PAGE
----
Benefits of Dark Chocolate
Benefits of Eating Dark Chocolate
Prior to a couple hundred years ago, cacao — the primary ingredient in chocolate — was chiefly prized for its medicinal properties. Then, as chocolate grew in popularity and availability, people began enjoying it as a food. In recent years, science and the medical community are coming back around to explore the amazing health benefits of chocolate.
But not just any chocolate will do. When it comes to the health benefits of chocolate, bitter is better. Cacao in its purest form is bitter and cacao is what offers all the great health payoffs. So, if you want to experience these health benefits, you’ll have to reach for dark chocolate with 70% or higher levels of cacao.
What Makes Dark Chocolate so Healthy?
Dark chocolate (70% or higher cacao) now ranks among the “Superfoods.” In fact, dark chocolate boasts some of the highest levels of antioxidants of any food—even higher than blueberries, cranberries and acai berries. These antioxidants in the form of flavanols perform important health-giving work in our bodies—yet another reason to enjoy chocolate.
Dark chocolate also contains high amounts of:
Health Benefits of Dark Chocolate
Actually, all the health benefits of dark chocolate are too numerous to list in this article. But as we look at those listed below, it may not be far-fetched to imagine a doctor prescribing, “Eat two squares of dark chocolate per day and see me in three weeks.”
Lowers risk of heart attack and stroke.
A few years ago, researchers created an elaborate study seeking to demonstrate the harmful effects of chocolate on the human body. Imagine their surprise when they discovered the opposite to be true! The magnesium and flavanols found in dark chocolate improve the cardiovascular system by keeping blood vessels open and regulating the heart rate.
Assists type 2 diabetes sufferers.
This particular benefit sounds too good to be true! But the cacao in dark chocolate enhances sensitivity to insulin and helps lower blood sugar levels. As a result, dark chocolate may lower one’s risk for type 2 diabetes. Also, with type 2 diabetes, managing blood sugar levels is what it’s all about and dark chocolate in moderation can help achieve this.
Lowers blood pressure.
Chronic high blood pressure plays havoc on the whole body and can lead to cardiovascular disease, stroke, and dementia. Once again, it’s the flavanols and magnesium in dark chocolate that improve vascular function and help lower blood pressure.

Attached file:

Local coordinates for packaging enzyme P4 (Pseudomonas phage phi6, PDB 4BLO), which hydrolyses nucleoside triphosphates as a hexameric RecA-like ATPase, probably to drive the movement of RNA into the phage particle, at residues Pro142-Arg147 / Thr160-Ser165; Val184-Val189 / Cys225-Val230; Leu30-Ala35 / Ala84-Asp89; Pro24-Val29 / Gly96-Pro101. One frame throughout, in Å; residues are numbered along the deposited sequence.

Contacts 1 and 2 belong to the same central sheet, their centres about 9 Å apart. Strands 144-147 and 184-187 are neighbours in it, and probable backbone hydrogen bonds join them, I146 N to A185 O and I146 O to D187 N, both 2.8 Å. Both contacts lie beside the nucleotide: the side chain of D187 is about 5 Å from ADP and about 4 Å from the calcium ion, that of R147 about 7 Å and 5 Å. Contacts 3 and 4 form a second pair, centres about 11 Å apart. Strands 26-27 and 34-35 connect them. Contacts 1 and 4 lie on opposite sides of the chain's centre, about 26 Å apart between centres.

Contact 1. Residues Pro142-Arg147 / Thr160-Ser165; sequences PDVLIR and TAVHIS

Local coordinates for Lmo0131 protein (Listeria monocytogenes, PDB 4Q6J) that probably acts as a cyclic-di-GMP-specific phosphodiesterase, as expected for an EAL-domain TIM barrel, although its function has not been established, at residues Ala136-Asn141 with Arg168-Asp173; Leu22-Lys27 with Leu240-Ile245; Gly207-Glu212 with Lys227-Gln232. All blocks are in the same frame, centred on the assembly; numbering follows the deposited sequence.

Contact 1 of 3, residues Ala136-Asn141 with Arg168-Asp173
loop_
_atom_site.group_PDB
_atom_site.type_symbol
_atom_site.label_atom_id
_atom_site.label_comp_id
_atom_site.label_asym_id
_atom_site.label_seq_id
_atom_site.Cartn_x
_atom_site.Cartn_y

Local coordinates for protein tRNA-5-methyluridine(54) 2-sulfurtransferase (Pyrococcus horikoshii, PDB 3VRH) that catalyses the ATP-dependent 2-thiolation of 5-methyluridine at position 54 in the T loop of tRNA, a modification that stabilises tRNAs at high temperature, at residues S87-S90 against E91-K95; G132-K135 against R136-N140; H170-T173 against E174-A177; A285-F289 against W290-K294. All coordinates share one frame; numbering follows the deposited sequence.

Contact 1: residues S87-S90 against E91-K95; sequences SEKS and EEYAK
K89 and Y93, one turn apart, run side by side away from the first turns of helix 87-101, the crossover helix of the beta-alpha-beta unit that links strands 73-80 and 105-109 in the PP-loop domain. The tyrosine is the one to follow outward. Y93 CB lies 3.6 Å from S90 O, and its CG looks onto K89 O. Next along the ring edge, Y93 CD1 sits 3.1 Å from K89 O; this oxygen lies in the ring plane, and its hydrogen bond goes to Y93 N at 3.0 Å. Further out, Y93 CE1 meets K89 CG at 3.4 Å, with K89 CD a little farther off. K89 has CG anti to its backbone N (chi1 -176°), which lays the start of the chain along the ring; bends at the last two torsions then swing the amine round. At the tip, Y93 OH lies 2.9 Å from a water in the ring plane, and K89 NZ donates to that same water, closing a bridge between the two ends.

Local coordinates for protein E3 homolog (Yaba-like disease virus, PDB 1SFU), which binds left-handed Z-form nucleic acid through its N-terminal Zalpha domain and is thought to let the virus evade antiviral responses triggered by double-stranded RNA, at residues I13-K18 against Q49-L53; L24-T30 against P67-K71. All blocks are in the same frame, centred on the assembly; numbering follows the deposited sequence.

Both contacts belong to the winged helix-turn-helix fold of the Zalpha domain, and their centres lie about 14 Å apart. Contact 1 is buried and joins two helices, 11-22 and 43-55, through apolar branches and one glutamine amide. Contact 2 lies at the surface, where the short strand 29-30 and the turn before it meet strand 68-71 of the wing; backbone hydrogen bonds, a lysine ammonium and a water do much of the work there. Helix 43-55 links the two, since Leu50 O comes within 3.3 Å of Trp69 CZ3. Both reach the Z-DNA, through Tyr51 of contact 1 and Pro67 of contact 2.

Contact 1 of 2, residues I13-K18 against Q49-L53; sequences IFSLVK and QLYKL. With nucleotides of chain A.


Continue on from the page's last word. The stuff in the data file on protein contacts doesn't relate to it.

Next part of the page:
Improves brain function.
Having trouble concentrating? Dark chocolate has been shown to increase blood flow to the brain, decrease inflammation and provide important minerals that help ward off dementia and Alzheimer’s disease. By the way, don’t worry about the fats in dark chocolate—mostly mono-unsaturated and saturated. But stick to the dark chocolate and consume it in moderation.
Helps prevent and stop asthma attacks.
If you or someone you know suffers from asthma, chocolate might just help. Dark chocolate contains three natural components: caffeine, theobromine and theophylline, all of which work together to halt bronchospasms and open constricted bronchial passages. These ingredients also enable dark chocolate to work as a cough-suppressant.
Fights tooth decay.
Do want to protect your pearly whites? The theobromine in dark chocolate is also known to harden tooth enamel, thus warding off cavities. The higher the percentage of cacao the better, because chocolate with lower cacao percentages also have more sugar, which does promote decay.
Protects the skin against the sun’s UV rays.
If you’re planning to take a vacation in the sun, you may want to build up UV resistance beforehand with dark chocolate. Don’t worry, you eat it, rather than smear it on your body! A study involving two groups of women demonstrated that long-term consumption of dark chocolate helped protect their skin from the sun’s rays, improve blood-flow to the skin, and aided hydration. Dark chocolate’s flavanols have also been shown to improve overall skin health by reducing stress hormones that breakdown collagen in the skin.
Increases amorous desires.
The movie, Chocolat, starring Juliette Binoche and Johnny Depp, played on the ability of chocolate to ignite latent passions. Cacao has long been used as an aphrodisiac due to the compounds it contains that send a “feel-good” message to the brain. Dark chocolate helps one de-stress, relax, and produce higher levels of energy. Maybe the gift of chocolates on Valentine’s Day is more than mere custom.
How Much Dark Chocolate Should You Eat?
The danger in reading an article like this is thinking that it gives us permission to indulge in chocolate to our heart’s content! Also, we often assume that if little is good, more is better. But as with many things in life, the “more-is-better” rule does not hold true with chocolate.
There are no established “dosages” for dark chocolate. Enjoy it in moderation, perhaps an ounce a few times per week. Remember, the higher the cacao percent, the better (at least 70%). Also, never replace healthy foods (like fruits and vegetables) with chocolate.
Well, there’s 8 unconventional reasons to treat yourself to dark chocolate—something delightfully healthy. But be sure to sit down, relax, and enjoy your chocolate with someone you love.